Treatment with zymolyase in hypotonic buffer causes lysis of yeast, when its cell wall mechanical stability is compromised by the digestion of glucan fibers. The time course of digestion is thought to depend upon thickness of the cell wall (Jung et al. 2005). In our hands, the kinetics of digestion differed slightly from the kinetics described in the study by Ovalle et al. 1998. In all examined strains, we observed an initial burst of degradation during first 12 min of the assay followed by a stable degradation rate for the duration of an hour with a gradual slowdown later (Fig. 7). Unbiased observation of the results regardless of interpretation method indicated that the ethanol-tolerant Sake strain was the most stable among investigated strains, and W303-1A harboring an empty vector was the least resistant to zymolyase action. The cell wall of W303-1A expressing either PDE2 or SSD1-V was more robust than that of the W303-1A and only slightly less stable than that of the Sake. Following the study by Ovalle et al., 1998, we analyzed the kinetics after the initial stabilization of the degradation rate and until the onset of the slowdown. Raw data of three independent assays for each sample between the reaction time of 12 min and 2 h were fit to first order kinetic model resulting in the following degradation rate constants: Sake 0.128 ± 0.002 h−1; W303-1A cells harboring Yep13-PDE2 0.168 ± 0, 001 h−1; W303-1A cells harboring pRS416-SSD1-V 0.279 ± 0.002 h−1; and finally, W303-1A cells harboring empty pRS416 0.570 ± 0.003 h−1, thus confirming the unbiased observation of the results.

7

W303-1A cells expressing either PDE2 in a high-copy number or SSD1-V in a low-copy number are more tolerant to zymolyase than the parental W303-1A. Sake and W303-1A cells harboring empty pRS416, pRS416-SSD1-V, or Yep13-PDE2 were allowed to grow to stationary phase at 30 °C on YPD or a selective media. The cells were collected by centrifugation, washed three times with deionized water, and resuspended to an OD600 = 0.5 in TE buffer. This was followed by the addition of zymolyase at the time t = 0. The optical density, OD600, of cell suspensions was then recorded at 3-min intervals. Three independent assays were performed for each sample; all were highly reproducible (See for the statistical analysis).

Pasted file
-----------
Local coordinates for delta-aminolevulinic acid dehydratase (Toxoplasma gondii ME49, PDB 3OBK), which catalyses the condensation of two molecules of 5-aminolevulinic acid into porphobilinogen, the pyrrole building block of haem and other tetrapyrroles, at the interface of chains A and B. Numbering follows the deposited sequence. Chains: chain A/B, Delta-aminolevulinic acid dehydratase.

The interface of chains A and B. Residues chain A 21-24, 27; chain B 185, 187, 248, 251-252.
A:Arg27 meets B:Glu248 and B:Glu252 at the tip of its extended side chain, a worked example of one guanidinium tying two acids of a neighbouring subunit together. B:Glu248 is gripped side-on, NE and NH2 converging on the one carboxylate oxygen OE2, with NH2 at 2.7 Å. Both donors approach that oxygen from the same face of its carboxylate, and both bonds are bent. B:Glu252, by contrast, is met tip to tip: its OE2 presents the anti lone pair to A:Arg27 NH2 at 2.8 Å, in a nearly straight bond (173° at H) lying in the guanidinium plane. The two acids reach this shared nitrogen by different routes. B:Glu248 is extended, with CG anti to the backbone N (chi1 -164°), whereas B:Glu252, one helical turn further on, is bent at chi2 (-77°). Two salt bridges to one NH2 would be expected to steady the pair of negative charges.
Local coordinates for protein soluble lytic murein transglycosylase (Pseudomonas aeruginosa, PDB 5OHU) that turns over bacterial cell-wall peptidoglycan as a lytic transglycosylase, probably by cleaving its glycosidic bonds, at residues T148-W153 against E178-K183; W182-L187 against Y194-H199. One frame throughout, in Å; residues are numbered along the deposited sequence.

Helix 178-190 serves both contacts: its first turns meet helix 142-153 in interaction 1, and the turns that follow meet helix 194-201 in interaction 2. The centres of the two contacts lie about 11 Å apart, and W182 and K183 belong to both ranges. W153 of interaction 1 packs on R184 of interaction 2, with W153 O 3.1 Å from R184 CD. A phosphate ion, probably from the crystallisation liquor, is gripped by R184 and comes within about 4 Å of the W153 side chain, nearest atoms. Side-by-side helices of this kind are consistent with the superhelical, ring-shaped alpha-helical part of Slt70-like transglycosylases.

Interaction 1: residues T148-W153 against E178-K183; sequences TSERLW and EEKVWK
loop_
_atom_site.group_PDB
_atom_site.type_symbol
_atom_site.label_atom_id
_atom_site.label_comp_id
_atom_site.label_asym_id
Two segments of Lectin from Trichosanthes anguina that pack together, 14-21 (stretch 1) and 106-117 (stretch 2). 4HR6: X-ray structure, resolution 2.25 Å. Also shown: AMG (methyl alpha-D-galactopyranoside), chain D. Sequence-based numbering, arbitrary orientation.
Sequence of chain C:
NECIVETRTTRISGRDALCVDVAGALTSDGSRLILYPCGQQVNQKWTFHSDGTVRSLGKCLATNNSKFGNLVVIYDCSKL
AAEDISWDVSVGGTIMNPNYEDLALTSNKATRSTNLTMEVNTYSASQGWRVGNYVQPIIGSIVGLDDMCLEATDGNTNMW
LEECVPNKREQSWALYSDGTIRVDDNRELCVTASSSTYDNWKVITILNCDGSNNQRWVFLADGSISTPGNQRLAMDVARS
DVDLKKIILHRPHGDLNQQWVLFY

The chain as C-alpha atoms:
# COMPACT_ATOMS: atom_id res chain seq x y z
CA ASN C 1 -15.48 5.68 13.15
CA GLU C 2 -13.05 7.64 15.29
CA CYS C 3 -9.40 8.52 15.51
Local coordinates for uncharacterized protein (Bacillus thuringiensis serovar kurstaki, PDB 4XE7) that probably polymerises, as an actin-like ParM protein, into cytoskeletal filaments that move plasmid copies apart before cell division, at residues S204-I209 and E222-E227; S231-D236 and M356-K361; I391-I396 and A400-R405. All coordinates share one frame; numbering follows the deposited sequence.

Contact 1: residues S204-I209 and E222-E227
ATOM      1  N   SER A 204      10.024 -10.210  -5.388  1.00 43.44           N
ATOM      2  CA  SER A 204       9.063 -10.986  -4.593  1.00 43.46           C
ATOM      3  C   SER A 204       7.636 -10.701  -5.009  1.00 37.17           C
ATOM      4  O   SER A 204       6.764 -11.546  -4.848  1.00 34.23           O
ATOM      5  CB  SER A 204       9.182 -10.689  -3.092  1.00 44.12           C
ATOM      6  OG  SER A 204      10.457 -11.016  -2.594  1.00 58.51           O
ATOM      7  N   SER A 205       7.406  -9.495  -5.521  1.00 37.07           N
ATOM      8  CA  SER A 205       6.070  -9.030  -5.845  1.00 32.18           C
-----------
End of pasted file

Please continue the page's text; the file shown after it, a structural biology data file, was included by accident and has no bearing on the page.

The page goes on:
Possible role of SSD1 and PDE2 in ethanol tolerance

It must be noted that among ethanol-tolerant mutants of W303-1A obtained by the selection in turbidostat, we have identified mutations that replace the stop codon in ssd1-d to a codon encoding for either one of three amino acids: lysine, tyrosine, or leucine, thus giving rise to a full length protein analogous to Ssd1-V (Avrahami-Moyal, et al., 2012). In this work, we found that an SSD1 form of intermediate length, at least partially, rescues W303ssd1Δ. The C-terminal domain of the SSD1 protein contains a putative RNA-binding site of 328 amino acids in the region between residues 689 and 1014 (Uesono et al., 1997). This region is implied in localized control of gene expression for several cell wall-related genes mediated by the binding of their mRNAs to Ssd1 (Jansen et al., 2009). The defective ssd1-d allele almost completely lacks this RNA-binding site. In contrast, the truncated SSD1-V-F6, which we have cloned from the F6 genomic fragment, has the length of 838 amino acids, including 149 C-terminal amino acids within the putative RNA-binding site. It seems reasonable to suggest that this short piece of the RNA-binding site allows the SSD1-V-F6 to function, albeit incompletely, and only when expressed in a high-copy number (Fig. 6).